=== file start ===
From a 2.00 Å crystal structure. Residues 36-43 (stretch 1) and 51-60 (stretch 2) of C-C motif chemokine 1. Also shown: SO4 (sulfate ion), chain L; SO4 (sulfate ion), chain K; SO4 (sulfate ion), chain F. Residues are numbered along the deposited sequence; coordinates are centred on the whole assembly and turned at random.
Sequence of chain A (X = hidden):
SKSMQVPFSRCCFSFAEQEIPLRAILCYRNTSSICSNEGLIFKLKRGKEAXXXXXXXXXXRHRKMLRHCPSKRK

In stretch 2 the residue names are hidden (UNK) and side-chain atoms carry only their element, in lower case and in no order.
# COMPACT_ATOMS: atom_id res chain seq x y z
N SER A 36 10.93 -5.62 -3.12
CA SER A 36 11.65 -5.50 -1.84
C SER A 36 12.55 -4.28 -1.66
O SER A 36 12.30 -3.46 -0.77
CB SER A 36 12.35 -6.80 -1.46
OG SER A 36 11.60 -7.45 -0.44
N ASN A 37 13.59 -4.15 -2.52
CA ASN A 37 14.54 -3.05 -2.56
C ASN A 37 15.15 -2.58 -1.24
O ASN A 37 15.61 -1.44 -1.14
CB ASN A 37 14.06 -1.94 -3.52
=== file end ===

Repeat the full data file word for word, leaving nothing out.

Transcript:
From a 2.00 Å crystal structure. Residues 36-43 (stretch 1) and 51-60 (stretch 2) of C-C motif chemokine 1. Also shown: SO4 (sulfate ion), chain L; SO4 (sulfate ion), chain K; SO4 (sulfate ion), chain F. Residues are numbered along the deposited sequence; coordinates are centred on the whole assembly and turned at random.
Sequence of chain A (X = hidden):
SKSMQVPFSRCCFSFAEQEIPLRAILCYRNTSSICSNEGLIFKLKRGKEAXXXXXXXXXXRHRKMLRHCPSKRK

In stretch 2 the residue names are hidden (UNK) and side-chain atoms carry only their element, in lower case and in no order.
# COMPACT_ATOMS: atom_id res chain seq x y z
N SER A 36 10.93 -5.62 -3.12
CA SER A 36 11.65 -5.50 -1.84
C SER A 36 12.55 -4.28 -1.66
O SER A 36 12.30 -3.46 -0.77
CB SER A 36 12.35 -6.80 -1.46
OG SER A 36 11.60 -7.45 -0.44
N ASN A 37 13.59 -4.15 -2.52
CA ASN A 37 14.54 -3.05 -2.56
C ASN A 37 15.15 -2.58 -1.24
O ASN A 37 15.61 -1.44 -1.14
CB ASN A 37 14.06 -1.94 -3.52